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Building regulations 'not fit for purpose', says Hackitt's interim report

The current system for ensuring fire safety in high-rise buildings is not fit for purpose, according to the interim report of an independent review being conducted in the wake of the Grenfell Tower disaster. 

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Landlords should also share primary responsibility for ensuring buildings they commission are safe in the event of fire, while accountability "must rest with clearly identifiable senior individuals and not be wholly dispersed through the supply chain".

 

The report also says landlords should not be waiting on direction from the review before acting on safety, particularly around their choice of materials to replace cladding.

 

The interim report of the Independent Review of Building Regulations and Fire Safety, chaired by Dame Judith Hackitt, was published today (18 December 2017).

 

It says that the current system for ensuring fire safety in high-rise buildings is not fit for purpose.

 

It also finds that an immediate culture change is required so that the construction industry takes greater responsibility for what it builds.

 

And it says residents need a clear, quick and effective route to ensure that the concerns they raise are listened to.

 

According to the report, current building regulations and guidance are ‘complex and unclear’ while there is ‘poor’ clarity surrounding roles and responsibilities in the construction and maintenance of buildings.

 

It says: "As the review has progressed, it has become clear that the whole system of regulation, covering what is written down and the way in which it is enacted in practice, is not fit for purpose, leaving room for those who want to take shortcuts to do so."

 

 

Putting forward her personal view, Dame Judith says the tragedy at Grenfell Tower "should not have happened in our country in the 21st century".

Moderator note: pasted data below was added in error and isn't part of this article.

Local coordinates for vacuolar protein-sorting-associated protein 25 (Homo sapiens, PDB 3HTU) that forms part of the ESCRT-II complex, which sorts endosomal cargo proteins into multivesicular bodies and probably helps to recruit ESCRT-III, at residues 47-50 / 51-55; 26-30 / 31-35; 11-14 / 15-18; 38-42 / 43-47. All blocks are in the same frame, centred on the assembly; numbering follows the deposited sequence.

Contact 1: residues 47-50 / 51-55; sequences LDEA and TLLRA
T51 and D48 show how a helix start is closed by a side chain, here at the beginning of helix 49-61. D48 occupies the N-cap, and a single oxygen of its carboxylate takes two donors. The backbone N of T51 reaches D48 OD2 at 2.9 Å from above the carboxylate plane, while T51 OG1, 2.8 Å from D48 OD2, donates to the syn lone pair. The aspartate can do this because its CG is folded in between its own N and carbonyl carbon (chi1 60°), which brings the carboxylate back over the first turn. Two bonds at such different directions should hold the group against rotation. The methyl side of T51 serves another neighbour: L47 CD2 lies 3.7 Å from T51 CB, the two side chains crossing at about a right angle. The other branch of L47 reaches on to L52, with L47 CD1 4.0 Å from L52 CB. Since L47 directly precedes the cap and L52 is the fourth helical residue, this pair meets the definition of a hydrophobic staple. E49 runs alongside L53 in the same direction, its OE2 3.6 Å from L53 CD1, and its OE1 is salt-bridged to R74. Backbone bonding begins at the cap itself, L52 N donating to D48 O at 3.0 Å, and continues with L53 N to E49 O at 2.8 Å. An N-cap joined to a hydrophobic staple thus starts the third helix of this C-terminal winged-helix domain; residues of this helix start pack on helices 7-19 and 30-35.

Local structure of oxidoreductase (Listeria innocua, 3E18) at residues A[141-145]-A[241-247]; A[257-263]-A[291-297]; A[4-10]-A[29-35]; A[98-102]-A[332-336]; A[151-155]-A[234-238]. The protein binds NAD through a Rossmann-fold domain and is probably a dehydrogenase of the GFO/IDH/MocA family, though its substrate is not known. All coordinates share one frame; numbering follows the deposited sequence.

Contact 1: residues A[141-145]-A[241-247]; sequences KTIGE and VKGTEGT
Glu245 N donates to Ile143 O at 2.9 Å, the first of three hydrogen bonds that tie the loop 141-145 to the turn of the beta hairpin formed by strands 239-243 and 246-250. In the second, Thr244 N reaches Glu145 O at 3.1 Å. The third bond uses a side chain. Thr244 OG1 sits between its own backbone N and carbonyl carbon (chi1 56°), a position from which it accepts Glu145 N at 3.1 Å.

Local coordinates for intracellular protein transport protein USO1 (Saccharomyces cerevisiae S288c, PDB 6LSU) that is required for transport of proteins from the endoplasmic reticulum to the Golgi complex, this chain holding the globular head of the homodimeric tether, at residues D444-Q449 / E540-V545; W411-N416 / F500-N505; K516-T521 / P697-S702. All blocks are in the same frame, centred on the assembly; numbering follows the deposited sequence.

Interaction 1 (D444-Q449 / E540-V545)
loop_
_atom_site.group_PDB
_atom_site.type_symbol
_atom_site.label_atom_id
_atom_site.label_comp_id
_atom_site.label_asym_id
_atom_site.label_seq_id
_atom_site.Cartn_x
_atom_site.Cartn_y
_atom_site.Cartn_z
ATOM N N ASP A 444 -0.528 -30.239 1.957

She adds that she has been "shocked" by some of the practices she has heard about across the wider construction industry.

 

She adds: "I am convinced of the need for a new intelligent system of regulation and enforcement for high-rise and complex buildings which will encourage everyone to do the right thing and will hold to account those who try to cut corners."

Dame Judith called on the construction industry, building owners, regulators and government to come together to address the ‘shortcomings’ identified in her interim report.

 

The report says landlords should not be waiting for direction from the review on their approach to remedial works.

 

It says: "We know that many owners and landlords are taking responsibility and initiating remedial work where required.

 

"But even now I am aware that some building owners and landlords are waiting for direction from this review on what materials should be used to replace cladding that has been identified
as inadequate.

 

"I would urge them not to wait but to consider what materials have already been identified and tested as safe."

 

Her team will now undertake the second phase of the review and publish a final report in the spring of next year.

 

This will cover recommendations for improvements in six broad areas, which includes clarifying roles and responsibilities across the whole life cycle of buildings.

 

The report says: “Primary responsibility for ensuring that buildings are fit for purpose must rest with those who commission, design and build the project. Responsibility and accountability must rest with clearly identifiable senior individuals and not be wholly dispersed through the supply chain."

 

The other broad areas where change is required are:

  • improving levels of competence within the industry
  • improving the process, compliance and enforcement of regulations
  • creating a clear, quick and effective route for residents’ voices to be heard and listened to
  • improving testing, marketing and quality assurance of products used in construction
  • ensuring that regulation and guidance is risk-based, proportionate and unambiguous

As part of the second phase of work, a summit of government and building industry representatives will be convened in the New Year.

 

Dame Judith adds: “I have found that the regulatory system for safely designing, constructing and managing buildings is not fit for purpose. The current system is highly complex and there is confusion about the roles and responsibilities at each stage. In many areas there is a lack of competence and accreditation.

 

“While this does not mean all buildings are unsafe, it does mean we need to build a more effective system for the future. That is why I am today calling for the construction industry, building owners, regulators and government to come together to identify how to overcome these shortcomings together.”

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